clock menu more-arrow no yes

Filed under:

What the Trail Blazers Will Do With Pick 24 in the 2018 NBA Draft

New, comments

Michael Visenberg of NBADraft.net answers our Blazers-related questions prior to the 2018 NBA Draft.

2012 NBA Draft Photo by Elsa/Getty Images

The 2018 NBA Draft is approaching quickly, and the Portland Trail Blazers will be looking to add a talented youngster at pick No. 24. In preparation for the draft, Steve Dewald exchanged Portland-centric questions with NBADraft.net contributor Michael Visenberg.

The Suns are almost on the clock, so let’s get right into it.


Steve Dewald: All drafts aren’t created equal, so how would you rank this 2018 class? Specifically, how does the post-lottery talent compare to previous years?

Michael Visenberg: With the 2017 NBA Draft being one of the deeper drafts over the last number of years, 2018 is considered to also be quite strong at the top, with more of a drop off after the lottery. Ultimately, it is really hard to pinpoint whether this draft has a Donovan Mitchell or Kyle Kuzma, but it certainly has some players who could fit roles down the line to contribute on winning teams. I think the draft seems to be on par with 2014 and 2015, as both were considered relatively strong as well, though maybe have not fully lived up to promise. Still, we should see a number of players in this draft start off of the bat and likely have a few strong candidates for Rookie of the Year.

SD: What type of players do you expect to be on the board when Portland picks at No. 24? It certainly looks like there will be a handful or perimeter players in that range.

MV: Portland did go big with both of their selections last year (Zach Collins at 10 and Caleb Swanigan at 26) and while problems still persist getting offense from the forward spots, they could very well be looking to shore up their backcourt depth. With Shabazz Napier leaving no real guarantee of returning, they could be looking at a point guard, or maybe even a utility wing. It certainly seems like those are the players Portland has mainly worked out ahead of the draft, and while they are probably not likely to bring the same production as the veterans that they will be either replacing or battling for playing time, they could eventually be worked into solid supporting pieces.

SD: Who is a name Portland should keep an eye on in that range? Is there anyone who sticks out as an obvious fit for the Blazers?

MV: Think there are a few players Portland could be targeting, so will go down the line. They recently brought in Troy Brown for a workout, and I think Brown has a lot of the same qualities of an Evan Turner, though is bigger and maybe further along at a similar stage. Even if Brown takes some time and there are questions with his shooting, he could be a strong secondary handler and play good perimeter defense while fitting really well into a team construct. Portland was also one of the teams that worked out Anfernee Simons, the postgraduate point guard from IMG Academy who is known for his shooting and ability off of the dribble. Simons shut down working out and it was rumored he had a promise. While the Blazers continued workouts afterwards, it still seems like a possible microwave scorer like Simons could be someone they would have interest in developing. While those two are typically projected to go before 24, I see Jacob Evans, Jalen Brunson and Landry Shamet as possible targets as well.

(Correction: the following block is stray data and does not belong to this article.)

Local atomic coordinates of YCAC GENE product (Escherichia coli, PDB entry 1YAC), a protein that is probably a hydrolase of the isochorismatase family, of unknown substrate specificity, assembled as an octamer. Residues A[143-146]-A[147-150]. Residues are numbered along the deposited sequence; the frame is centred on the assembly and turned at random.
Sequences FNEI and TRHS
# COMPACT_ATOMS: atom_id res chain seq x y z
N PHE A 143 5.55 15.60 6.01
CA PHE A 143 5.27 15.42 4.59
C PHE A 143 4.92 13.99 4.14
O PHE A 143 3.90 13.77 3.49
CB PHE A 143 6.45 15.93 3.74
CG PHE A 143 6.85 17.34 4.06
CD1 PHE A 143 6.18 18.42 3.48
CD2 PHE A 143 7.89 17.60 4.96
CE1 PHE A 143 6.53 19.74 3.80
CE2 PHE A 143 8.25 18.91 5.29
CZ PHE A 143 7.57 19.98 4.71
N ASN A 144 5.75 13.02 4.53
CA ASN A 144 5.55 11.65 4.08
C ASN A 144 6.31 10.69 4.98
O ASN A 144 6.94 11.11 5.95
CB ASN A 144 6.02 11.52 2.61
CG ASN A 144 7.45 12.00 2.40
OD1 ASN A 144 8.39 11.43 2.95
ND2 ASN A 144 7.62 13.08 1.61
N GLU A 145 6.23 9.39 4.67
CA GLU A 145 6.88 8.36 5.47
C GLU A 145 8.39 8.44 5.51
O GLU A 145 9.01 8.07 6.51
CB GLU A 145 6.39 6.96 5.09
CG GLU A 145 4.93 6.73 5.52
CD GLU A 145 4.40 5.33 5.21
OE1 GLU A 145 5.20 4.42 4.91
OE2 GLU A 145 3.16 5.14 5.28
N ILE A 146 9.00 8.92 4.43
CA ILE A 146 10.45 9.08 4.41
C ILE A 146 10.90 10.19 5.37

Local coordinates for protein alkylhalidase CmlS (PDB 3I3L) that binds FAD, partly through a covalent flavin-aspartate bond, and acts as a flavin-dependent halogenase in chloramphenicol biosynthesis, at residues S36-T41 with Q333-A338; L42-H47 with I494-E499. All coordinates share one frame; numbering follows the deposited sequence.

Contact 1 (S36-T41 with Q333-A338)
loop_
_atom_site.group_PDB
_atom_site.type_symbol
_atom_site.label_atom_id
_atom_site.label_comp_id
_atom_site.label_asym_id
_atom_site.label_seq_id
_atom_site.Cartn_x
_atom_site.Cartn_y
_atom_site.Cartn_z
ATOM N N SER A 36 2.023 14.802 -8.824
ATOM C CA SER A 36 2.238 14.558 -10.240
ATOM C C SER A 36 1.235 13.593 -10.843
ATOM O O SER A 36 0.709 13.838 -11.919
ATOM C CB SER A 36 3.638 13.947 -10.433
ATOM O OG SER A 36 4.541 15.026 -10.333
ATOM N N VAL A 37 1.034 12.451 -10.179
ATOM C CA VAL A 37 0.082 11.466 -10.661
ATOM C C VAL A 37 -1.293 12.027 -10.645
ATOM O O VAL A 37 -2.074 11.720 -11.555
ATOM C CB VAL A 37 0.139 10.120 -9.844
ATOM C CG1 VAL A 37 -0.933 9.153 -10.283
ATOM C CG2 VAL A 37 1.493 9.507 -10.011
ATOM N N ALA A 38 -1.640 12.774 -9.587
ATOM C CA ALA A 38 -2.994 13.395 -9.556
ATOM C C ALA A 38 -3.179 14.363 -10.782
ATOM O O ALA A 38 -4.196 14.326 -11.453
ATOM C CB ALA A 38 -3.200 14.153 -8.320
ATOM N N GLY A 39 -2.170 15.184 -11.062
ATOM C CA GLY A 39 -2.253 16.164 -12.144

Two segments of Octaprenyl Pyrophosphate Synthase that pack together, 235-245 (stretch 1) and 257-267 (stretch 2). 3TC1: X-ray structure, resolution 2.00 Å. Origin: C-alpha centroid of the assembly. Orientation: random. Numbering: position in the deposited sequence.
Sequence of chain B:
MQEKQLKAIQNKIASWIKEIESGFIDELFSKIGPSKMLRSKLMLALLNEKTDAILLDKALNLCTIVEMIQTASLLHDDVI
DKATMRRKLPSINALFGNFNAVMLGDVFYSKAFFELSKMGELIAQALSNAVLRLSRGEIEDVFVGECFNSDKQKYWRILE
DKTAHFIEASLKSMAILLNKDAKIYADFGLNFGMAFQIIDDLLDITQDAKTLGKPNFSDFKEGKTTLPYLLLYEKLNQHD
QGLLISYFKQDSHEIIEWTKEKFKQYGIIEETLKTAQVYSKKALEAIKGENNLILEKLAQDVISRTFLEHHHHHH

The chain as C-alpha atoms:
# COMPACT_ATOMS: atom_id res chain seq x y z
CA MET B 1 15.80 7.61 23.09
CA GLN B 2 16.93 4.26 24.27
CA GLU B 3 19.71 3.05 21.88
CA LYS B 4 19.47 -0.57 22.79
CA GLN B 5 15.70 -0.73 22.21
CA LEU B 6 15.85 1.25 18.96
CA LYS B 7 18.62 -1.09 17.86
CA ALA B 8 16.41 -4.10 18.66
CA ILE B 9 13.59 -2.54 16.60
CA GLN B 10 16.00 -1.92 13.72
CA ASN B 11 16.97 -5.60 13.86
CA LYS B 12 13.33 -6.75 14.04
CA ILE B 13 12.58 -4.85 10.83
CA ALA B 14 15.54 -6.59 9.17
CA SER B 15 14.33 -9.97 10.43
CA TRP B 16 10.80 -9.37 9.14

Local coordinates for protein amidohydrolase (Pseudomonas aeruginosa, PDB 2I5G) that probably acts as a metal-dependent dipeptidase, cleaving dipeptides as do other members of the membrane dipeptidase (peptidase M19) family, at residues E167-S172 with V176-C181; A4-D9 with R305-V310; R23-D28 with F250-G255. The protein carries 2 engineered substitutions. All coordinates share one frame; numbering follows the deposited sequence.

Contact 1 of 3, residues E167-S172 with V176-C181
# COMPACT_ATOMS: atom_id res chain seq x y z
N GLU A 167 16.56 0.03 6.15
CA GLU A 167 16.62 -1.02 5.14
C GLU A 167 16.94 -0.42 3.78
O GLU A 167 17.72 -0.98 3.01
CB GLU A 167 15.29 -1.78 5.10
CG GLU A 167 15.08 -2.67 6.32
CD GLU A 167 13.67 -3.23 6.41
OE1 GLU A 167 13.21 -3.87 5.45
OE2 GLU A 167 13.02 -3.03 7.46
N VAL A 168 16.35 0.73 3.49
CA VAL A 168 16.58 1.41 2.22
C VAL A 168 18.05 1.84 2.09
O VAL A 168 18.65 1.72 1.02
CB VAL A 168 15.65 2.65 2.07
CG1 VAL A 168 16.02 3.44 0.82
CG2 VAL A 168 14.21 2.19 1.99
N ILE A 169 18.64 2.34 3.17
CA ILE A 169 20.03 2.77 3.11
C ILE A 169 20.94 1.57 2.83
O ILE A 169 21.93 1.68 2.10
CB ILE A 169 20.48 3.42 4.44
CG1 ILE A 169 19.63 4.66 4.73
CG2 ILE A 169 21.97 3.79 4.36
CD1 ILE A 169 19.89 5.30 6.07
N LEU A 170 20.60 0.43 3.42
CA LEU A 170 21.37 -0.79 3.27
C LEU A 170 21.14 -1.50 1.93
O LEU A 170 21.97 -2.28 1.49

SD: On the flipside, is there a prospect that Portland should be weary of?

MV: While he had a strong junior campaign, with a solid frame, and he was also his conference’s defensive player of the year, I am not sure about Khyri Thomas’ fit with the Blazers. He really struggled in pick-and-roll situations and does not seem to be the playmaker the team is looking for off of the bench. He is a solid shooter and has some tools, but I am not completely sold on his translation to the NBA. Aaron Holiday is another player who I might be weary of, as I question his decision-making. While he was known for playing some good on-ball defense, his defensive rating was above the team average each year he was at UCLA. He was a green room invitee and has NBA pedigree with his brothers Jrue and Justin, but am still not sold on his next level impact.

SD: It is a long shot, but do you think there is a player in the mid-lottery that is worthy of a potential CJ McCollum trade? Obviously a deal would involve more pieces, but is there a prospect in the 5-14 range you like for the Lillard-led Blazers?

MV: With the issues the Blazers had getting offense from the forward spots, Michael Porter would be someone who would likely ramp things up in that department. While there are legitimate injury concerns around his back and recently hips, there is also a chance for him to turn into a floor stretching, 20 points per game scorer who could potentially be a plus defensively as well. He did not blow anyone away with his college performance and looked to lack his typical explosive pop in those last two games. Still, Porter is near 6’11 and if he was indeed just shaking off the rust from his injury, he could possibly be a steal in the mid-lottery. Though I personally believe the Blazers should try to roll with CJ McCollum until they have a suitable replacement for the guard spot next to Dame, Porter would at least ease some of the offensive burden and bolster the Blazers’ frontcourt.


You can find more of Michael’s work at NBADraft.net, his own website, and by following him on Twitter (@NBADraftMikeyV).